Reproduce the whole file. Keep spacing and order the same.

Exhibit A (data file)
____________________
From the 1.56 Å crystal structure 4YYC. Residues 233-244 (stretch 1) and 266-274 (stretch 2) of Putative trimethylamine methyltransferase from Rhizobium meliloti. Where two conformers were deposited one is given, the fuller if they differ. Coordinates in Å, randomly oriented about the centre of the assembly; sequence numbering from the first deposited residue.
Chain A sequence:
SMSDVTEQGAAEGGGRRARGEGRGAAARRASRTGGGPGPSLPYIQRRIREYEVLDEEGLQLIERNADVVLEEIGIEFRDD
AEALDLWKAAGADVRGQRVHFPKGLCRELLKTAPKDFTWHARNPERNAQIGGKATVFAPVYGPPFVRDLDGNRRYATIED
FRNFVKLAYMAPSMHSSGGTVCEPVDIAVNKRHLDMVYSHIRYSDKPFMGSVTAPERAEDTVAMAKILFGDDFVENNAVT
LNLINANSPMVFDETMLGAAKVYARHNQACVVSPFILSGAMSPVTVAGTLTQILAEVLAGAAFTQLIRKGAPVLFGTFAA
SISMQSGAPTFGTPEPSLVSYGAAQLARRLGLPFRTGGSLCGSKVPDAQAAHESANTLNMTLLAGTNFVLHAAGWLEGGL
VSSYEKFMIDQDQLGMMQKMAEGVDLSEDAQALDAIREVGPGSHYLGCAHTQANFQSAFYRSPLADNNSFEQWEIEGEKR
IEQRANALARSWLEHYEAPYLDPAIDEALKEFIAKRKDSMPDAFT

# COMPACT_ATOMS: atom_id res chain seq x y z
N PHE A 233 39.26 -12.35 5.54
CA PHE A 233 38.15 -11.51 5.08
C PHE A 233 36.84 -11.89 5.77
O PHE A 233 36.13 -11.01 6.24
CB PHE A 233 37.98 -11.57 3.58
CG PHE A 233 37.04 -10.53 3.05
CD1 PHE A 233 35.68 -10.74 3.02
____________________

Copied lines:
From the 1.56 Å crystal structure 4YYC. Residues 233-244 (stretch 1) and 266-274 (stretch 2) of Putative trimethylamine methyltransferase from Rhizobium meliloti. Where two conformers were deposited one is given, the fuller if they differ. Coordinates in Å, randomly oriented about the centre of the assembly; sequence numbering from the first deposited residue.
Chain A sequence:
SMSDVTEQGAAEGGGRRARGEGRGAAARRASRTGGGPGPSLPYIQRRIREYEVLDEEGLQLIERNADVVLEEIGIEFRDD
AEALDLWKAAGADVRGQRVHFPKGLCRELLKTAPKDFTWHARNPERNAQIGGKATVFAPVYGPPFVRDLDGNRRYATIED
FRNFVKLAYMAPSMHSSGGTVCEPVDIAVNKRHLDMVYSHIRYSDKPFMGSVTAPERAEDTVAMAKILFGDDFVENNAVT
LNLINANSPMVFDETMLGAAKVYARHNQACVVSPFILSGAMSPVTVAGTLTQILAEVLAGAAFTQLIRKGAPVLFGTFAA
SISMQSGAPTFGTPEPSLVSYGAAQLARRLGLPFRTGGSLCGSKVPDAQAAHESANTLNMTLLAGTNFVLHAAGWLEGGL
VSSYEKFMIDQDQLGMMQKMAEGVDLSEDAQALDAIREVGPGSHYLGCAHTQANFQSAFYRSPLADNNSFEQWEIEGEKR
IEQRANALARSWLEHYEAPYLDPAIDEALKEFIAKRKDSMPDAFT

# COMPACT_ATOMS: atom_id res chain seq x y z
N PHE A 233 39.26 -12.35 5.54
CA PHE A 233 38.15 -11.51 5.08
C PHE A 233 36.84 -11.89 5.77
O PHE A 233 36.13 -11.01 6.24
CB PHE A 233 37.98 -11.57 3.58
CG PHE A 233 37.04 -10.53 3.05
CD1 PHE A 233 35.68 -10.74 3.02